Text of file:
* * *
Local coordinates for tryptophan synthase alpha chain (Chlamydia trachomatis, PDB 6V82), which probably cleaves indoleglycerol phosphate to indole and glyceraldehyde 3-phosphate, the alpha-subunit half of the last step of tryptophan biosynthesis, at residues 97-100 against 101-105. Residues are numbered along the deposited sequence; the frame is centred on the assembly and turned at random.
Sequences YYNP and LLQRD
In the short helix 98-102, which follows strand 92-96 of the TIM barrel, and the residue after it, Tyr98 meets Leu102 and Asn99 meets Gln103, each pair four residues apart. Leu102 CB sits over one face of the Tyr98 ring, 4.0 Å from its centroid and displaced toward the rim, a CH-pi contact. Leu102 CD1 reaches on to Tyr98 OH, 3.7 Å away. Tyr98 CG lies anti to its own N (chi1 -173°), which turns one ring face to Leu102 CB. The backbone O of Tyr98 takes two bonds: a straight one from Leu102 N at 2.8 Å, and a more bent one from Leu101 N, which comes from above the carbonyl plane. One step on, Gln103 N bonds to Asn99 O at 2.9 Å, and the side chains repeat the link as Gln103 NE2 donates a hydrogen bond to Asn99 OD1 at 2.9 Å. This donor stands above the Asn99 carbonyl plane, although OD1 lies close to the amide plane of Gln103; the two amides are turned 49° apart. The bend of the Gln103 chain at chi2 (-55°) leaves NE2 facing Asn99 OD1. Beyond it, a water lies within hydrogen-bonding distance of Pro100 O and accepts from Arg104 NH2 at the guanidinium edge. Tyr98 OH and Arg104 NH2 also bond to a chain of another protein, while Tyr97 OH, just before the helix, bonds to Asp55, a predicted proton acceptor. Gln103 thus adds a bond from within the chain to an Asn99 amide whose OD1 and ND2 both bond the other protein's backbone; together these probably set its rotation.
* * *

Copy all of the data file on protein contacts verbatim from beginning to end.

Local coordinates for tryptophan synthase alpha chain (Chlamydia trachomatis, PDB 6V82), which probably cleaves indoleglycerol phosphate to indole and glyceraldehyde 3-phosphate, the alpha-subunit half of the last step of tryptophan biosynthesis, at residues 97-100 against 101-105. Residues are numbered along the deposited sequence; the frame is centred on the assembly and turned at random.
Sequences YYNP and LLQRD
In the short helix 98-102, which follows strand 92-96 of the TIM barrel, and the residue after it, Tyr98 meets Leu102 and Asn99 meets Gln103, each pair four residues apart. Leu102 CB sits over one face of the Tyr98 ring, 4.0 Å from its centroid and displaced toward the rim, a CH-pi contact. Leu102 CD1 reaches on to Tyr98 OH, 3.7 Å away. Tyr98 CG lies anti to its own N (chi1 -173°), which turns one ring face to Leu102 CB. The backbone O of Tyr98 takes two bonds: a straight one from Leu102 N at 2.8 Å, and a more bent one from Leu101 N, which comes from above the carbonyl plane. One step on, Gln103 N bonds to Asn99 O at 2.9 Å, and the side chains repeat the link as Gln103 NE2 donates a hydrogen bond to Asn99 OD1 at 2.9 Å. This donor stands above the Asn99 carbonyl plane, although OD1 lies close to the amide plane of Gln103; the two amides are turned 49° apart. The bend of the Gln103 chain at chi2 (-55°) leaves NE2 facing Asn99 OD1. Beyond it, a water lies within hydrogen-bonding distance of Pro100 O and accepts from Arg104 NH2 at the guanidinium edge. Tyr98 OH and Arg104 NH2 also bond to a chain of another protein, while Tyr97 OH, just before the helix, bonds to Asp55, a predicted proton acceptor. Gln103 thus adds a bond from within the chain to an Asn99 amide whose OD1 and ND2 both bond the other protein's backbone; together these probably set its rotation.